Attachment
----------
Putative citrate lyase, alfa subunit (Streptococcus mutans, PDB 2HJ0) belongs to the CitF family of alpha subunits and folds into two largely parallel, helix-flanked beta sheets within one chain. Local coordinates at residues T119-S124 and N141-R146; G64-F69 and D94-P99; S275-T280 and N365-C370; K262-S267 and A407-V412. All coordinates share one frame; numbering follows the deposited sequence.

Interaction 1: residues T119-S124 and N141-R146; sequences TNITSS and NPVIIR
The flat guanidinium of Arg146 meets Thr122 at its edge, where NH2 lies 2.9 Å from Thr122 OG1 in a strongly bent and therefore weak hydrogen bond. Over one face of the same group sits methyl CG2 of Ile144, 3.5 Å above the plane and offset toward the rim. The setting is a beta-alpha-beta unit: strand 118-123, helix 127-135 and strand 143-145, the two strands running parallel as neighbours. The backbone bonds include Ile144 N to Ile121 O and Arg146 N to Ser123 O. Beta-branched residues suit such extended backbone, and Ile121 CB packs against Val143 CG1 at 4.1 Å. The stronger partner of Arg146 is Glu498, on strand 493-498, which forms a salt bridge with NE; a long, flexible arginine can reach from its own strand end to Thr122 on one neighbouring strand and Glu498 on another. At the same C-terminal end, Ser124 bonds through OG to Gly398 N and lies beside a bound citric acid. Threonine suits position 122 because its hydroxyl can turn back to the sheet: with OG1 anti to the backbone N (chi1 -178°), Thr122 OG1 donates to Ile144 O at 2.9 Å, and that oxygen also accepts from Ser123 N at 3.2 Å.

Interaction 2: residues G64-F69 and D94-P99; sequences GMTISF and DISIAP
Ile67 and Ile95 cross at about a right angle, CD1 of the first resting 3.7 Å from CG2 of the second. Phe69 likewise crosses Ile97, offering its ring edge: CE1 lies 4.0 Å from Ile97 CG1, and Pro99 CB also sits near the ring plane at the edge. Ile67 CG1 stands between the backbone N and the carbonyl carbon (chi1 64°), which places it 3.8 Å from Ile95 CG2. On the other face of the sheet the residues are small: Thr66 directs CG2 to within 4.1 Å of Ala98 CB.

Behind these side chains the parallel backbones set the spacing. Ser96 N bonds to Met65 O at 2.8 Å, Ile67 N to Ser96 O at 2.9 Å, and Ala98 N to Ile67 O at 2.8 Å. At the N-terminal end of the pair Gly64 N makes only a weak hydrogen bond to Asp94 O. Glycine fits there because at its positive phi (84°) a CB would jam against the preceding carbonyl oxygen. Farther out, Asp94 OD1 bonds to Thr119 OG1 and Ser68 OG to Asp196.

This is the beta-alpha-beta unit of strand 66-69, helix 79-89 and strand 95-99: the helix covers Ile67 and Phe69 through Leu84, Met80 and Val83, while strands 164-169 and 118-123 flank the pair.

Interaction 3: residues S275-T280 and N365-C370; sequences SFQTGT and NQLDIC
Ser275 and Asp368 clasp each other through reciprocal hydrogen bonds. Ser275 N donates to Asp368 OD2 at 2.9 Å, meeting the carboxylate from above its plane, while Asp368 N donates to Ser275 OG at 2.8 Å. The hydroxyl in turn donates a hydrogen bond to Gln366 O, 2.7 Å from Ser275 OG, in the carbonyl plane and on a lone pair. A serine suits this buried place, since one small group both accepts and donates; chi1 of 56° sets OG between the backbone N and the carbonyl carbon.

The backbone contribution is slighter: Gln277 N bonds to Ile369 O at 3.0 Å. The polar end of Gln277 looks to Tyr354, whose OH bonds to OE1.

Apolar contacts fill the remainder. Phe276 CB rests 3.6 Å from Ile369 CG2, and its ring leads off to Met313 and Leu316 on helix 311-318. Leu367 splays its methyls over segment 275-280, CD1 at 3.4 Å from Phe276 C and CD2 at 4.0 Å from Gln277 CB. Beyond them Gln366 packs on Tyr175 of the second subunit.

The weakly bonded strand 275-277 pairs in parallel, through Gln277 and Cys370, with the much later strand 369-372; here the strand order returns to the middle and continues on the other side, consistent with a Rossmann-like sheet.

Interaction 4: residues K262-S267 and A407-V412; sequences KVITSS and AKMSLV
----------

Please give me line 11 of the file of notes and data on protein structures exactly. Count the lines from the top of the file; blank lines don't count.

Apolar contacts fill the remainder. Phe276 CB rests 3.6 Å from Ile369 CG2, and its ring leads off to Met313 and Leu316 on helix 311-318. Leu367 splays its methyls over segment 275-280, CD1 at 3.4 Å from Phe276 C and CD2 at 4.0 Å from Gln277 CB. Beyond them Gln366 packs on Tyr175 of the second subunit.